Joseph Stanhope Cialdella, author of Motor City Green: A Century of Landscapes and Environmentalism in Detroit (University of Pittsburgh Press), is a program manager at the University of Michigan, where he oversees the Rackham Program in Public Scholarship. He is a former Enid A. Haupt Fellow at the Smithsonian Institution. As a program officer at the Michigan Humanities Council, he co-led the nationally award-winning Heritage Grants Program.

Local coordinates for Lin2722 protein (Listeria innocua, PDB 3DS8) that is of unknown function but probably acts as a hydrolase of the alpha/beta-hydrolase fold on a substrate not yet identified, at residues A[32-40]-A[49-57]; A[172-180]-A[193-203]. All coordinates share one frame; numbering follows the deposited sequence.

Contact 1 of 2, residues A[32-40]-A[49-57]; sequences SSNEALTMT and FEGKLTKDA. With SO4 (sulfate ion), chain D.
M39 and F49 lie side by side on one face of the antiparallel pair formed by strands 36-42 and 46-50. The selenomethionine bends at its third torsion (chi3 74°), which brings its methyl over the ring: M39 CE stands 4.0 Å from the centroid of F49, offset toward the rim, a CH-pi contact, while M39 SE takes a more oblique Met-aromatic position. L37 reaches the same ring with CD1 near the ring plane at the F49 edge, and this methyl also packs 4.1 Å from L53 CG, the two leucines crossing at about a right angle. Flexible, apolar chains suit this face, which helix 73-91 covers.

Joseph is the prize recipient of the 2020 Jon Gjerde Prize in Midwest History for his book, Motor City Green. Cialdella offers readers a new view of Detroit’s social and physical landscape by uncovering the histories of the city’s green spaces as they were made and remade from the late nineteenth century to the twenty-first. The book offers a fresh perspective on the well-trod story of Detroit while offering insights that apply to similarly situated cities across the Rustbelt and Midwest. Motor City Green reminds readers that the Midwest is more than a vast rural swath connected to a few urban centers along the Great Lakes. As Ciadella points out, cities have been long-standing sites of greenspace agriculture and grassroots environmentalism. With careful attention to the multi-ethnic and racial diversity of Detroit, Cialdella marks out a long history of today’s gentrifying trend in urban agriculture, revealing how poor ethnic and Black communities both made use of and created greenspace a century before Detroit became known for vacant lots and municipal bankruptcy. Through examples such as programs intended to establish inner-city and suburban parks, urban farming initiatives during the Depression, individual backyard garden efforts, and summer nature camps for Black children, Motor City Green weaves together the strands of urban, political, and environmental histories. In the process, the author reveals a longer perspective behind today’s urban pioneers in greenspace and subsistence agriculture. This book is beautifully illustrated, well-researched, and a joy to read, and we are delighted to award this year’s Gjerde Prize to this deserving work.